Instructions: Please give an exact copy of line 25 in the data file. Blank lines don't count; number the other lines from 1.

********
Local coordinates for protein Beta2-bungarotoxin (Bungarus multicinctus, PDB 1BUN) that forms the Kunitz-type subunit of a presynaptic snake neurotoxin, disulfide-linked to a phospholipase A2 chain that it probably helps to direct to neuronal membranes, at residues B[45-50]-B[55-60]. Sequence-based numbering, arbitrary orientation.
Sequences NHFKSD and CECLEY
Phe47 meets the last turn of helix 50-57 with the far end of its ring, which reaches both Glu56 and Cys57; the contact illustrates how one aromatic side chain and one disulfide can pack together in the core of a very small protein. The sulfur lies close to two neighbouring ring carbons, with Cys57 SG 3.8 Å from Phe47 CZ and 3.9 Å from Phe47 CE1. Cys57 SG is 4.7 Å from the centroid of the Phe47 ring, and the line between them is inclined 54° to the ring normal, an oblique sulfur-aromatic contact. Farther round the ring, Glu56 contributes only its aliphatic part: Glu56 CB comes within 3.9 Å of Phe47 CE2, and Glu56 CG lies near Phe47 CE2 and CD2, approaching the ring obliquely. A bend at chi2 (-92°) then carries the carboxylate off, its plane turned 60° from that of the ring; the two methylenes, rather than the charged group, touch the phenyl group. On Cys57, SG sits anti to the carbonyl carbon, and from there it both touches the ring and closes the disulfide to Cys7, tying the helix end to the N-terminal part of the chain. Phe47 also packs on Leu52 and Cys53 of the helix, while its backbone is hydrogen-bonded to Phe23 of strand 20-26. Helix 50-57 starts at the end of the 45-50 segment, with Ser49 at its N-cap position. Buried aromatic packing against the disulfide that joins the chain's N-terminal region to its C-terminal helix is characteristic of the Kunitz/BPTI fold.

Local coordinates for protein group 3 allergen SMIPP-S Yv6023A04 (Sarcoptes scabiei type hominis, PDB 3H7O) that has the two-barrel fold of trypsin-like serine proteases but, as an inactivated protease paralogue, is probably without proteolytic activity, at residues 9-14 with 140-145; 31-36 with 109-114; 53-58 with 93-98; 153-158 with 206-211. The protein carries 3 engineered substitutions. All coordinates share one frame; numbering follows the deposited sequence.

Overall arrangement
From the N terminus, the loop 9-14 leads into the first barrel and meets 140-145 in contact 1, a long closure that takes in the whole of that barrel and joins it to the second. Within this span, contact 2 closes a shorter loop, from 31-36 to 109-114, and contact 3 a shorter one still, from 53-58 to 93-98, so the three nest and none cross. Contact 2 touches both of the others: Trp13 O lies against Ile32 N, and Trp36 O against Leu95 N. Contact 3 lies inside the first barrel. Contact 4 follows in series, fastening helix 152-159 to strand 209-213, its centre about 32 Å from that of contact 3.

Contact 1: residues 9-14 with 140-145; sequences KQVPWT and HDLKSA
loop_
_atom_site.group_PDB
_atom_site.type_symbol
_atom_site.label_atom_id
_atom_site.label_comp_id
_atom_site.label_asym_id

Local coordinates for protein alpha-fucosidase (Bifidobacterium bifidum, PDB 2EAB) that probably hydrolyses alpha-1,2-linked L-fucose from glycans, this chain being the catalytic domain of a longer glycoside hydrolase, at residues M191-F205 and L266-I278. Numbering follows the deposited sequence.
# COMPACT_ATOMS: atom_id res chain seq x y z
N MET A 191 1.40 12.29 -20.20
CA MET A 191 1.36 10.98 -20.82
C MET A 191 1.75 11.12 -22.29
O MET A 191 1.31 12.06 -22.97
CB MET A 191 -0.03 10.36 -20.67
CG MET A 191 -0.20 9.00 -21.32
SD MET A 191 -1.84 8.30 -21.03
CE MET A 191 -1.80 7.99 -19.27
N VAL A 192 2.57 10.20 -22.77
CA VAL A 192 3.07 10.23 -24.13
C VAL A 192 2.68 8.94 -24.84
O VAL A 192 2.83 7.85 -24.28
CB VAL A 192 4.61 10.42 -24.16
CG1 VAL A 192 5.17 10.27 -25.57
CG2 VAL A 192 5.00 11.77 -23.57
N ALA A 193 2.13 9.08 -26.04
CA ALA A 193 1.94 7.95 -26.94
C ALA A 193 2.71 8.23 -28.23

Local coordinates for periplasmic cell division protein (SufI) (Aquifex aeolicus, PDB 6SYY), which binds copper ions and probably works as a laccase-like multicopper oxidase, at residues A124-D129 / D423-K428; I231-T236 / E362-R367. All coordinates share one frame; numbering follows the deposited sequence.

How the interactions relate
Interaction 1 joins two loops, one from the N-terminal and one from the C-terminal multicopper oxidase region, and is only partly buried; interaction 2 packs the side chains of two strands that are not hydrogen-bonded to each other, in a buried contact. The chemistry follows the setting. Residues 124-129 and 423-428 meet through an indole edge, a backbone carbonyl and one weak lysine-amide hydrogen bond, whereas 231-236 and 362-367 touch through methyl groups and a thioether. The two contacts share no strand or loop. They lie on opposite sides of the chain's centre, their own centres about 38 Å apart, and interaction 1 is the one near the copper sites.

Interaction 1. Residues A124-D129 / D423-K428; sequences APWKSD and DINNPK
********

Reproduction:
CA VAL A 192 3.07 10.23 -24.13